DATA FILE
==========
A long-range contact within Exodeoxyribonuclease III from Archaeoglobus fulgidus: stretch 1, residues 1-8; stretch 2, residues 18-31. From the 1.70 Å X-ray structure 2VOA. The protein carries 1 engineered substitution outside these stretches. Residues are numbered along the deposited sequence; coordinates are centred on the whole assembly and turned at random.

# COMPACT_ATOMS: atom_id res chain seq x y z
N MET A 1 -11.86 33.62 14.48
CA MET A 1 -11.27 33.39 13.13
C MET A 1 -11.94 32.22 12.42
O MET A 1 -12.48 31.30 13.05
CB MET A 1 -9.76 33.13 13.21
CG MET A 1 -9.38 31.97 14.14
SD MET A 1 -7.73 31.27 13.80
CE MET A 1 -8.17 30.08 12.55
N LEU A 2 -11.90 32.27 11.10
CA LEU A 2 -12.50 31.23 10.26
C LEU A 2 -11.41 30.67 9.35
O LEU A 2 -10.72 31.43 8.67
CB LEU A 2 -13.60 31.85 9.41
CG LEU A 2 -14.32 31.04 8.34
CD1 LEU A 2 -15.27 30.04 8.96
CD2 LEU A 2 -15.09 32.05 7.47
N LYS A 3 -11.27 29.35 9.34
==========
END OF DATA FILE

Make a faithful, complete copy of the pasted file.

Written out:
A long-range contact within Exodeoxyribonuclease III from Archaeoglobus fulgidus: stretch 1, residues 1-8; stretch 2, residues 18-31. From the 1.70 Å X-ray structure 2VOA. The protein carries 1 engineered substitution outside these stretches. Residues are numbered along the deposited sequence; coordinates are centred on the whole assembly and turned at random.

# COMPACT_ATOMS: atom_id res chain seq x y z
N MET A 1 -11.86 33.62 14.48
CA MET A 1 -11.27 33.39 13.13
C MET A 1 -11.94 32.22 12.42
O MET A 1 -12.48 31.30 13.05
CB MET A 1 -9.76 33.13 13.21
CG MET A 1 -9.38 31.97 14.14
SD MET A 1 -7.73 31.27 13.80
CE MET A 1 -8.17 30.08 12.55
N LEU A 2 -11.90 32.27 11.10
CA LEU A 2 -12.50 31.23 10.26
C LEU A 2 -11.41 30.67 9.35
O LEU A 2 -10.72 31.43 8.67
CB LEU A 2 -13.60 31.85 9.41
CG LEU A 2 -14.32 31.04 8.34
CD1 LEU A 2 -15.27 30.04 8.96
CD2 LEU A 2 -15.09 32.05 7.47
N LYS A 3 -11.27 29.35 9.34